That’s a tough one to answer, Lily, but for now let’s just say that Thomas Soles in my The Last American Martyr is a quite interesting guy. I mean, how can a guy who was an unemployed doorman and went on to win the Nobel Prize for Literature two years after losing his job not be interesting?

What has been the most helpful piece of advice you’ve received as a writer? 

Probably what Ernest Hemingway used to tell writers who wanted to begin writing a new novel. He said something like, Write one true sentence. Write the truest sentence you can, and make it as good as you can. I’ve passed that small bit of advice to dozens of aspiring writers over the past few years. Another excellent piece of advice is, You never finish a novel—you abandon it. I did nine drafts when I wrote Beyond Nostalgia! I’m sure I could have done ninety-nine if I didn’t abandon it.

What books or other projects do you have coming up in future? 

I just released my sixth book, A Last Chance in Paradise, three days ago. It was a rewrite of my first “novel” attempt. I wrote it seventeen years ago but just spent five grueling months reworking it. I’ll take a bit of a break for now, but I do have the very beginning for a new book written. As I always do, I’ll take my time with this idea. I like to let my subconscious cook the stew for a while. Seriously, that part of the mind is amazing. As I’m sitting here, typing these answers to your questions, that quiet part of my mind is surely coming up with some terrific scenes. I can’t tell you how many times, when I’ve tried to fall asleep and was not thinking about my work in progress, the most fandamtastic ideas just raced across my mind. That’s why I always have a pen and pad on the night stand. Those ideas are sometimes golden and I don’t want to lose them.

Is there anything you’d like to say to your readers? 

Thank you all so very, very much! If it wasn’t for the encouragement I’ve gotten from so many readers, I would have given up writing long ago. To me the process is extremely difficult (just ask my wife), you wouldn’t believe how many times I’ve labored for hours over single paragraphs. I know it sounds nutty, but it’s true. Nevertheless, to me there’s no feeling in the world (well almost no feeling) as good as the one I get when I whip the perfect words into just the right order—step back from the paragraph—and say, Holy moly, I cannot believe that I actually wrote this. Thanks heaps for having me here today Lily. I had super good time.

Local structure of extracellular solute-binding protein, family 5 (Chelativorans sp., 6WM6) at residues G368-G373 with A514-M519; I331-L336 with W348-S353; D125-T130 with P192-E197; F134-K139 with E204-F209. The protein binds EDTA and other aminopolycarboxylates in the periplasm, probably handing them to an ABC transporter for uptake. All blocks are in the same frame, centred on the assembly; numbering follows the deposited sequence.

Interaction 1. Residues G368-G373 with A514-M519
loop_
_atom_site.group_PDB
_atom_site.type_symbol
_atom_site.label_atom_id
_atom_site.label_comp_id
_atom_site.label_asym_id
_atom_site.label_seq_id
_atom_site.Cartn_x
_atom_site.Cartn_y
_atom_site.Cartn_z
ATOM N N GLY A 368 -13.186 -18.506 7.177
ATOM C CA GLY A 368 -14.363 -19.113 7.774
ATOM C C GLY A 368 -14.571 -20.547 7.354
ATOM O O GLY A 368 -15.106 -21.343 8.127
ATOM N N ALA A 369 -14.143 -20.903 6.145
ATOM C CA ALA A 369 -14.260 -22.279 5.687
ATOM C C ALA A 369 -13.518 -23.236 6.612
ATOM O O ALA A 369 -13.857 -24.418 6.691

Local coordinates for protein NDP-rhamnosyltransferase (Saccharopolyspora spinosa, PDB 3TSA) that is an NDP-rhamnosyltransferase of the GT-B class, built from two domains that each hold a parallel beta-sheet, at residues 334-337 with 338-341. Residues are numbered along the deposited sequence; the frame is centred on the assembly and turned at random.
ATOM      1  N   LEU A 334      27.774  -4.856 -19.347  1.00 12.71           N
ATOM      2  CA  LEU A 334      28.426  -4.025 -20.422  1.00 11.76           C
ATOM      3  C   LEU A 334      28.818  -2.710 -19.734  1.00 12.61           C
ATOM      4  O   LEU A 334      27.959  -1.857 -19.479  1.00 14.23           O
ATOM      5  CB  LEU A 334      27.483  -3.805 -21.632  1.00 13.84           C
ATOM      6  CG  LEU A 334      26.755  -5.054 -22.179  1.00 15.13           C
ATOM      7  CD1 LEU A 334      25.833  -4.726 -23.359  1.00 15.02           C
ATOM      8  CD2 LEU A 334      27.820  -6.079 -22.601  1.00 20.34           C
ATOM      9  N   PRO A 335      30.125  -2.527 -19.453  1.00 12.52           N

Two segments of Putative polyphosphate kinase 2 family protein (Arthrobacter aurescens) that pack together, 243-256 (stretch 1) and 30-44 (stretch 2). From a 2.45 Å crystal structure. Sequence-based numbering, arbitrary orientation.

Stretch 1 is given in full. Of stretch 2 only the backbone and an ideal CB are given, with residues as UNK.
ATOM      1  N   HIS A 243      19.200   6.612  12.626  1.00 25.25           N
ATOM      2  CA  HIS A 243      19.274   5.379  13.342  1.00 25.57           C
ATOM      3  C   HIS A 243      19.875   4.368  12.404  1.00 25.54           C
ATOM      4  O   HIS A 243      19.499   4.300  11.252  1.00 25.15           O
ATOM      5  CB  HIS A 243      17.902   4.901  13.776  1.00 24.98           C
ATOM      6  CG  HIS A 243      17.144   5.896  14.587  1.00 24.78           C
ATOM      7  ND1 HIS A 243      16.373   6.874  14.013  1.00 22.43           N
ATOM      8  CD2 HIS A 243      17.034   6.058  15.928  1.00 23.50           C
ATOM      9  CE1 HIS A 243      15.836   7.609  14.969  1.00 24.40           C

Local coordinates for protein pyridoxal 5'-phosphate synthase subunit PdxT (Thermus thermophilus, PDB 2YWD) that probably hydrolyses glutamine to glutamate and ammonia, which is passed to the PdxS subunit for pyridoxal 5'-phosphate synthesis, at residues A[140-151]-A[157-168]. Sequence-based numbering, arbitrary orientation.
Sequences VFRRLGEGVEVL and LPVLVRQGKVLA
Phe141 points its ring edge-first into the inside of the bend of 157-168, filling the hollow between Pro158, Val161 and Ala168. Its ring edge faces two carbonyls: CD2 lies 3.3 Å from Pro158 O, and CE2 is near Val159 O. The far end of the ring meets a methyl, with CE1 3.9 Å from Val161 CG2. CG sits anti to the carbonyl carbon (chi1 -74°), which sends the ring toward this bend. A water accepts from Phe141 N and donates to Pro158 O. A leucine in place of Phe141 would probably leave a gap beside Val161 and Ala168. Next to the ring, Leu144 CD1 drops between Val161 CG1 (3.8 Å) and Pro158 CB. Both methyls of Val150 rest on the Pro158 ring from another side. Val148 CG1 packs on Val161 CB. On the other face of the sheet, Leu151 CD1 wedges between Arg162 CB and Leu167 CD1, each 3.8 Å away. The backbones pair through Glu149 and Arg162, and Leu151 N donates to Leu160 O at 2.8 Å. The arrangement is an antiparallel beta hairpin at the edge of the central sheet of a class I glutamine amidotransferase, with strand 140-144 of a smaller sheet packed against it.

Crystal clear images of Wendy’s face again started rolling through my mind. And as I studied each one closely, they were all shrouded with dark doubts. I doubted I would ever truly fit in on the small island or, for that matter, anywhere else. Sitting there on that barstool, thinking about my estranged wife, the home we had, and the life we’d once shared hurt me deeply. And as if that wasn’t enough, I seriously began to doubt that I would ever be capable of loving again. After the way Wendy had betrayed me, how could I? How was I ever going to trust another woman again, let alone love her? Ever since our breakup, my past, present, and future problems had churned over and over again in my mind – abrading my spirit like so many grains of sand in a roiling surf. Oh sure, there had been other times since my previous birthday that I’d been at ease. Times like the first hour I’d spent in Barnacle Bell’s that afternoon and the day before, when I’d walked through Ernest Hemingway’s house. But those moments of contentment were always short-lived. They never lasted. For the most part, ever since that first moment when I realized my wife had been unfaithful, I had steadily felt my mind eating away at itself. There was no way I could stop it.



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Link to Kobo



10 thoughts on “Writer Wednesday: Interview with Tom Winton

  1. A fascinating insight into the works of a good friend of mine. Well done both of you, and Tom, as always, I wish you well. I’m currently reading “Martyr” – about 75% through.

  2. Lovely to hear from Tom. I love his books and would honestly say he is one of the best indie authors around. His last paragraph in this interview says it all. He takes his time and chooses his words carefully, shuffling them around until they are perfect. They become a pleasure to read and he deserves to be up there with the best. Keep writing Tom, and you will get back to Maine!

  3. A really interesting post, Lily. I’ve admired Tom’s writing since i first ‘met’ him on Authonomy – and he just gets better and better! The Last American Martyr, in particular, has earned itself a place among the really greats. Tom, I do hope you get back to Maine soon. No reason why you shouldn’t have those 20,000 sales, boy! Lesser writers than you have done it.